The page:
(Burbank, California--September 4, 2013) In a darkened studio on the Universal lot, a small, tight knit group of CG artists created 1,100 visual effects scenes—including 3D creatures, exotic flora, and virtual environments—for the first season of the Syfy series "Defiance."
If you factor in all the 2D effects—like glowing weapons and muzzle flashes and the routine cleanup and fixes customary of sci-fi CG effects—the workload swells to 1,500 effects. And this volume doesn’t reflect the many iterations and modifications they made to the 3D creatures and visual effects following reviews.
With their finely honed LightWave skills, the CG artists joke that they’re like Jedi Knights practicing an obscure religion and wielding 3D tools with mysterious powers. Using LightWave 3D, these CG artists moved virtual heaven and earth to create the new world of Defiance
“The visual effects challenge on Defiance
is to transport viewers to an imaginary, hybrid place that juxtaposes life on Earth with a strange, bizarre new world,” said Gary Hutzel, visual effects supervisor for Defiance
, which aired Monday nights on the Syfy Network, a part of the NBCUniversal group in Los Angeles. “To successfully immerse viewers in Defiance
, our virtual environments needed to support the imaginative plot by strategically employing extremely credible effects.”
From Alien Creatures to Hellbugs
is essentially located overtop of what was once St. Louis, Mo. the cityscape is dotted with recognizable St. Louis skyscrapers and other vestiges of modern life. But the Defiance
locale also has an infusion of Votanis alien cultures and technology. Viewers quickly become acquainted with the many mutant life forms—such as sabre wolves and Hellbugs—that spawned after disgruntled Votans deliberately detonated their advanced Ark Sphere weapons on Earth, which drastically altered Earth’s biosphere.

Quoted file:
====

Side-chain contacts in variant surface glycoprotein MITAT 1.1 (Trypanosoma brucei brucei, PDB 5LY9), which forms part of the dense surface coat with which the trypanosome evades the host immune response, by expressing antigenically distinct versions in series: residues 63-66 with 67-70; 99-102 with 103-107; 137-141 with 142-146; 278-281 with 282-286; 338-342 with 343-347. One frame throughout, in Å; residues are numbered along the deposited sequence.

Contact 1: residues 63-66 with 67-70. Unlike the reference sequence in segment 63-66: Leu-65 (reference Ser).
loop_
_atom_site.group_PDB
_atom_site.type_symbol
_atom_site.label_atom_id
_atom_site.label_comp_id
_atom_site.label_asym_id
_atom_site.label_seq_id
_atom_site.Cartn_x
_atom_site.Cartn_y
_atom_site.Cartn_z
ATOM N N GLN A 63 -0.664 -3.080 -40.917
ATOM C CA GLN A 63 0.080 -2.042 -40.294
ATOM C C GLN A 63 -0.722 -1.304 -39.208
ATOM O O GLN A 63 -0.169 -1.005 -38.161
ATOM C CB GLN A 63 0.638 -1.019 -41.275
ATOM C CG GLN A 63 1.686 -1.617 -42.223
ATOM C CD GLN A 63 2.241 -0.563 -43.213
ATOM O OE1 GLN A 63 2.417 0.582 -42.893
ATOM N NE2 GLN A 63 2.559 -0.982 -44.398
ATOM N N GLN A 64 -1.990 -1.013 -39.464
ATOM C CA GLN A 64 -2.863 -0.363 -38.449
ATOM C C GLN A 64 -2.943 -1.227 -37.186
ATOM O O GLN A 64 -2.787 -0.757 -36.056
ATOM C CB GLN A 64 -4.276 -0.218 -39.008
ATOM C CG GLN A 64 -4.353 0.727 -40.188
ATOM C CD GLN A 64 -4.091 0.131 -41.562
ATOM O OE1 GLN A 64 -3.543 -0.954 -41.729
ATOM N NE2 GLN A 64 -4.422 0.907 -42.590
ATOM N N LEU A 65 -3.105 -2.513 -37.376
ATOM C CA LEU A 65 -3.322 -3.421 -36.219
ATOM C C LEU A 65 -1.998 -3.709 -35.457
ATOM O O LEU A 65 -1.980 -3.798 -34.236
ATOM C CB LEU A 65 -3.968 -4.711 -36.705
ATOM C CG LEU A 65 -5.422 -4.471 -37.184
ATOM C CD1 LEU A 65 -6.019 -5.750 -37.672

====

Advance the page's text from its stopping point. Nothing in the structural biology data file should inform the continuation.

Could the CG team have created all these visual effects without LightWave? “Absolutely not,” said Defiance
CG Artist Sean Jackson. And Defiance
CG Artist Jesse Toves adds that without LightWave tools like Instancing on many scenes, “We would’ve been dealing with hundreds of millions of polygons. It would’ve been a nightmare.”
In creating cinema-quality visual effects on a TV show budget and production schedule, both Toves and Jackson cite several LightWave capabilities that made all the difference in their productivity. LightWave’s intuitive Modeler enabled the animators to quickly rig 3D hero creatures from scratch.
“Whenever a creature needed to do something specific, like climb up the side of a rocky cliff or get shot and fall over, we animated it by hand,” said Toves. “But if we needed an army of robotic Volge mercenaries marching over a bridge or 50 of them running through a valley—where their numbers mattered more than the specific performance—we would use Instancing to achieve that effect.”
Building Virtual Environments